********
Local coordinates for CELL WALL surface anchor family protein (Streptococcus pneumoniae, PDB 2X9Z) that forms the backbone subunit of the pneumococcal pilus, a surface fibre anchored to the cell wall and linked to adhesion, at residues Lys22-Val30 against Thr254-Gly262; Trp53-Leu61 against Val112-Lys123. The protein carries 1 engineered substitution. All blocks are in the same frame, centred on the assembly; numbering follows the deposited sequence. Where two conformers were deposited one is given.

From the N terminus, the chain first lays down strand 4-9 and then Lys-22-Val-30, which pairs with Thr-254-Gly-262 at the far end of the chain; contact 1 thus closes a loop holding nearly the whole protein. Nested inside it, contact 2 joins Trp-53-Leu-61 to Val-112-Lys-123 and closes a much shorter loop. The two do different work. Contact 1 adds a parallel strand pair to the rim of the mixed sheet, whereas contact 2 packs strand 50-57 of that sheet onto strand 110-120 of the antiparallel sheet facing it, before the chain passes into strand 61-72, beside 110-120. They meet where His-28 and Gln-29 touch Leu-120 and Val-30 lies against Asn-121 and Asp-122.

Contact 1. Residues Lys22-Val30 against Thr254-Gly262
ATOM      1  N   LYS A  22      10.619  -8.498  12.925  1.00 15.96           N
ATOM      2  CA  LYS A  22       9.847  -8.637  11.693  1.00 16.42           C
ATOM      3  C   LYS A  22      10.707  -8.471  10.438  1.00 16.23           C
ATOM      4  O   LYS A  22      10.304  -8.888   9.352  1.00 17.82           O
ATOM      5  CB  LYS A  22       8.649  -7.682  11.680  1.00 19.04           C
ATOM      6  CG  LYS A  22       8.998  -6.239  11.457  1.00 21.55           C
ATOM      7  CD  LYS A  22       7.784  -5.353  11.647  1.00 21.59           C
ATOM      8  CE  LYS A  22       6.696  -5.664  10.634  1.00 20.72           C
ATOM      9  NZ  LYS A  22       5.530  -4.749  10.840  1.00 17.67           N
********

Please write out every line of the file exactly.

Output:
Local coordinates for CELL WALL surface anchor family protein (Streptococcus pneumoniae, PDB 2X9Z) that forms the backbone subunit of the pneumococcal pilus, a surface fibre anchored to the cell wall and linked to adhesion, at residues Lys22-Val30 against Thr254-Gly262; Trp53-Leu61 against Val112-Lys123. The protein carries 1 engineered substitution. All blocks are in the same frame, centred on the assembly; numbering follows the deposited sequence. Where two conformers were deposited one is given.

From the N terminus, the chain first lays down strand 4-9 and then Lys-22-Val-30, which pairs with Thr-254-Gly-262 at the far end of the chain; contact 1 thus closes a loop holding nearly the whole protein. Nested inside it, contact 2 joins Trp-53-Leu-61 to Val-112-Lys-123 and closes a much shorter loop. The two do different work. Contact 1 adds a parallel strand pair to the rim of the mixed sheet, whereas contact 2 packs strand 50-57 of that sheet onto strand 110-120 of the antiparallel sheet facing it, before the chain passes into strand 61-72, beside 110-120. They meet where His-28 and Gln-29 touch Leu-120 and Val-30 lies against Asn-121 and Asp-122.

Contact 1. Residues Lys22-Val30 against Thr254-Gly262
ATOM      1  N   LYS A  22      10.619  -8.498  12.925  1.00 15.96           N
ATOM      2  CA  LYS A  22       9.847  -8.637  11.693  1.00 16.42           C
ATOM      3  C   LYS A  22      10.707  -8.471  10.438  1.00 16.23           C
ATOM      4  O   LYS A  22      10.304  -8.888   9.352  1.00 17.82           O
ATOM      5  CB  LYS A  22       8.649  -7.682  11.680  1.00 19.04           C
ATOM      6  CG  LYS A  22       8.998  -6.239  11.457  1.00 21.55           C
ATOM      7  CD  LYS A  22       7.784  -5.353  11.647  1.00 21.59           C
ATOM      8  CE  LYS A  22       6.696  -5.664  10.634  1.00 20.72           C
ATOM      9  NZ  LYS A  22       5.530  -4.749  10.840  1.00 17.67           N